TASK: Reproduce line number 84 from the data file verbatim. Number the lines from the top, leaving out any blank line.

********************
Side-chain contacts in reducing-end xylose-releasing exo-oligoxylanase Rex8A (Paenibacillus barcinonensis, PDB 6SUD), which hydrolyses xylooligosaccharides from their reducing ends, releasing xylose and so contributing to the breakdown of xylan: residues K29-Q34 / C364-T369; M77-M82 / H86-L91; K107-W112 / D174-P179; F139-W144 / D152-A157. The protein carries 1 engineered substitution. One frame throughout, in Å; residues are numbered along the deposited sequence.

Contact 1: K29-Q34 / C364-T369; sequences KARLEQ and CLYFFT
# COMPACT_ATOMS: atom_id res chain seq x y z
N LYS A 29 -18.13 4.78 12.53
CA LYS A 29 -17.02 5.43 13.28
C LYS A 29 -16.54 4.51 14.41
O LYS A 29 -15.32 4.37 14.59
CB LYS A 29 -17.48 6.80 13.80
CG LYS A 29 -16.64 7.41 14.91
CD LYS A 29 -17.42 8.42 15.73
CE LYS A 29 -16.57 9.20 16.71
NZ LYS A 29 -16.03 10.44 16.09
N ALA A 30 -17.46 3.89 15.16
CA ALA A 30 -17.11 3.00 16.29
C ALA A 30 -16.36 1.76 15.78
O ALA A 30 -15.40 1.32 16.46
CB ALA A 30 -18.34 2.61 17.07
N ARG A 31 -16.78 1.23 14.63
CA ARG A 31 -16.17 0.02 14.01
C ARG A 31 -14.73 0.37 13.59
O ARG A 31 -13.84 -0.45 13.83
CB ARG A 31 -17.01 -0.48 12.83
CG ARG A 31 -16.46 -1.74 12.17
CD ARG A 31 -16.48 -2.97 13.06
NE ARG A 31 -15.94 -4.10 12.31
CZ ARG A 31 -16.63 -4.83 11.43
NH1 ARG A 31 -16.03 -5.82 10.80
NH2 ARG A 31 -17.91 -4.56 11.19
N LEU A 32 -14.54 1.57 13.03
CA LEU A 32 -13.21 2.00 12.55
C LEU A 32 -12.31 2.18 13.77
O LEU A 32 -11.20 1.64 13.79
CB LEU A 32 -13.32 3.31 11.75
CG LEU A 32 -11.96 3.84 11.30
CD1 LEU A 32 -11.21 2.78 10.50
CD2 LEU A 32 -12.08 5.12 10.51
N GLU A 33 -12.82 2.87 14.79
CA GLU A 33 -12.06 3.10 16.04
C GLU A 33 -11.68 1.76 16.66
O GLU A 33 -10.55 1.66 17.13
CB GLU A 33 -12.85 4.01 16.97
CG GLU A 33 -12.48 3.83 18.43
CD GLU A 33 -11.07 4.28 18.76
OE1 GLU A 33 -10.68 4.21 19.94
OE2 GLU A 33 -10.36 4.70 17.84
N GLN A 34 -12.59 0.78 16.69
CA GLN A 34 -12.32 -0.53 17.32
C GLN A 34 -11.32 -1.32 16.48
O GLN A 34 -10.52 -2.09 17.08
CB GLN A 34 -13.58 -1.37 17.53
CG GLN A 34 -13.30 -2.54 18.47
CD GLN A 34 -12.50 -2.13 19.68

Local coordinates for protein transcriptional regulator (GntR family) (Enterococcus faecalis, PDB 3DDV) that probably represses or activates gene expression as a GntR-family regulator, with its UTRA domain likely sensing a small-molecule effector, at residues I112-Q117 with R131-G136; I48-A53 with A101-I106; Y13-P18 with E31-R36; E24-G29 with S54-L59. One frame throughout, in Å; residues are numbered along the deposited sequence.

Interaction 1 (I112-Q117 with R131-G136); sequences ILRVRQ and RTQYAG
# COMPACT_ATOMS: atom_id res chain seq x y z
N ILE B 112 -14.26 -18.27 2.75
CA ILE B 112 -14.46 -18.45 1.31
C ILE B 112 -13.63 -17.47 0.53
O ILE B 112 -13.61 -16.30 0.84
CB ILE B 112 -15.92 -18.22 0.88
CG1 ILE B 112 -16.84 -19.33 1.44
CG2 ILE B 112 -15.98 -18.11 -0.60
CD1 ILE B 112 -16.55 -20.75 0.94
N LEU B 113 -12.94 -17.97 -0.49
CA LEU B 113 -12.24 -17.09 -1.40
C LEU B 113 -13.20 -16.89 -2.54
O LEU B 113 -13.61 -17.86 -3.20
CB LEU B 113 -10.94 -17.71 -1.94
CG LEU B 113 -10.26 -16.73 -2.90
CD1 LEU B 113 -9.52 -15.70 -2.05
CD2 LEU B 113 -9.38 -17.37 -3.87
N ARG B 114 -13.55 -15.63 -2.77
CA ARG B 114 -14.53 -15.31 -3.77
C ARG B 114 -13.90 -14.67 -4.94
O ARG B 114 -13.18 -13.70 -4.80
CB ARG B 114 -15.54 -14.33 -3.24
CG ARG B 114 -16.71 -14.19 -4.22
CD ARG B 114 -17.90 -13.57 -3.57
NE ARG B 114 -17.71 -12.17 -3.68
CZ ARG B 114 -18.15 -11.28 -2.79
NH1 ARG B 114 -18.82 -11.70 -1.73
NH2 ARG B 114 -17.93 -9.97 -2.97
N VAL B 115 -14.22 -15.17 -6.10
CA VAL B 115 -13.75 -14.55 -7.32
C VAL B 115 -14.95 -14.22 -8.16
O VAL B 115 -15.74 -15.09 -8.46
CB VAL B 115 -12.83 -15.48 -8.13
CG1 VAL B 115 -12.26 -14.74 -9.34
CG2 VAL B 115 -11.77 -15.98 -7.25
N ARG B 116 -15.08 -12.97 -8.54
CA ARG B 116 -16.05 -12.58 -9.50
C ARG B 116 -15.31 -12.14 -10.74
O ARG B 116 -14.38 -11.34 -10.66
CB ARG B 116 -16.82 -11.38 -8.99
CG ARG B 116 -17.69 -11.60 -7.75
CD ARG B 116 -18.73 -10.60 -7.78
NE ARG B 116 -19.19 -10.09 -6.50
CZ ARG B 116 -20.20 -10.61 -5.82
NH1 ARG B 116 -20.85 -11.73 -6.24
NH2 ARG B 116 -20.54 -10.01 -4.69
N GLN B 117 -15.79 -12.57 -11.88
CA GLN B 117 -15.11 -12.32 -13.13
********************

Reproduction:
CA VAL B 115 -13.75 -14.55 -7.32